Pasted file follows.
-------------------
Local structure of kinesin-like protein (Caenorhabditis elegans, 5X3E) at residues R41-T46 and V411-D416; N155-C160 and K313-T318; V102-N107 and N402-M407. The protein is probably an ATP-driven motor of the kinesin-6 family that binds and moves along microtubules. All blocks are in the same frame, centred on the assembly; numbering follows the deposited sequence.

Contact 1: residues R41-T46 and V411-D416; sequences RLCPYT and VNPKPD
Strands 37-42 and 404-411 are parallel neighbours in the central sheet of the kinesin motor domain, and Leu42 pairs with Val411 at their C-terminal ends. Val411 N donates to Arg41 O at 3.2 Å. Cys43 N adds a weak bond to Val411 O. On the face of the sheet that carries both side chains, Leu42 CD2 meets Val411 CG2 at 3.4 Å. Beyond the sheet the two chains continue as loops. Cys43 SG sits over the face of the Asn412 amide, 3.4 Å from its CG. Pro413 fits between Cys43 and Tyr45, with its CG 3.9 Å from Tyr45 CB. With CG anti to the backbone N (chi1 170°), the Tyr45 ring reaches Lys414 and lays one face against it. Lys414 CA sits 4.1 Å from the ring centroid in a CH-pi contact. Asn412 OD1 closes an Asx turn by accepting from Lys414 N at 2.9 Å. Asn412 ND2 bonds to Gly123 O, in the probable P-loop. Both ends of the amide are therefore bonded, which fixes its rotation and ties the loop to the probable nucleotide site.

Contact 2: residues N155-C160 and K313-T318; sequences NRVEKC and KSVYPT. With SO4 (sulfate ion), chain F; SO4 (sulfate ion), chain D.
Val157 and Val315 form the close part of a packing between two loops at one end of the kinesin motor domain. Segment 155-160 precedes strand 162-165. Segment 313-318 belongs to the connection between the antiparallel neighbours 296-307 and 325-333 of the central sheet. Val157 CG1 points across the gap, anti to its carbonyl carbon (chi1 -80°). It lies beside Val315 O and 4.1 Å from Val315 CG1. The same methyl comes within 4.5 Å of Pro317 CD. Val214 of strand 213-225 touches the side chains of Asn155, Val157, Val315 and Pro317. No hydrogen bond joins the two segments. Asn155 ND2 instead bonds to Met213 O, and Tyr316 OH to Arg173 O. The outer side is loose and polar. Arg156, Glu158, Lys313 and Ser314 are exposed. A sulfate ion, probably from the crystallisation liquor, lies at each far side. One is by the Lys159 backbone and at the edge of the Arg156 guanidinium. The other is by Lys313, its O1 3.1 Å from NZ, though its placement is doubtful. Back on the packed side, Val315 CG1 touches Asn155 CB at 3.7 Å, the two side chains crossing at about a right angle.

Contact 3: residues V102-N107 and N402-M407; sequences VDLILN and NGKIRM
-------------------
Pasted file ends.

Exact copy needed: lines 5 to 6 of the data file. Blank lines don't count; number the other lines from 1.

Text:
Val157 and Val315 form the close part of a packing between two loops at one end of the kinesin motor domain. Segment 155-160 precedes strand 162-165. Segment 313-318 belongs to the connection between the antiparallel neighbours 296-307 and 325-333 of the central sheet. Val157 CG1 points across the gap, anti to its carbonyl carbon (chi1 -80°). It lies beside Val315 O and 4.1 Å from Val315 CG1. The same methyl comes within 4.5 Å of Pro317 CD. Val214 of strand 213-225 touches the side chains of Asn155, Val157, Val315 and Pro317. No hydrogen bond joins the two segments. Asn155 ND2 instead bonds to Met213 O, and Tyr316 OH to Arg173 O. The outer side is loose and polar. Arg156, Glu158, Lys313 and Ser314 are exposed. A sulfate ion, probably from the crystallisation liquor, lies at each far side. One is by the Lys159 backbone and at the edge of the Arg156 guanidinium. The other is by Lys313, its O1 3.1 Å from NZ, though its placement is doubtful. Back on the packed side, Val315 CG1 touches Asn155 CB at 3.7 Å, the two side chains crossing at about a right angle.

Contact 3: residues V102-N107 and N402-M407; sequences VDLILN and NGKIRM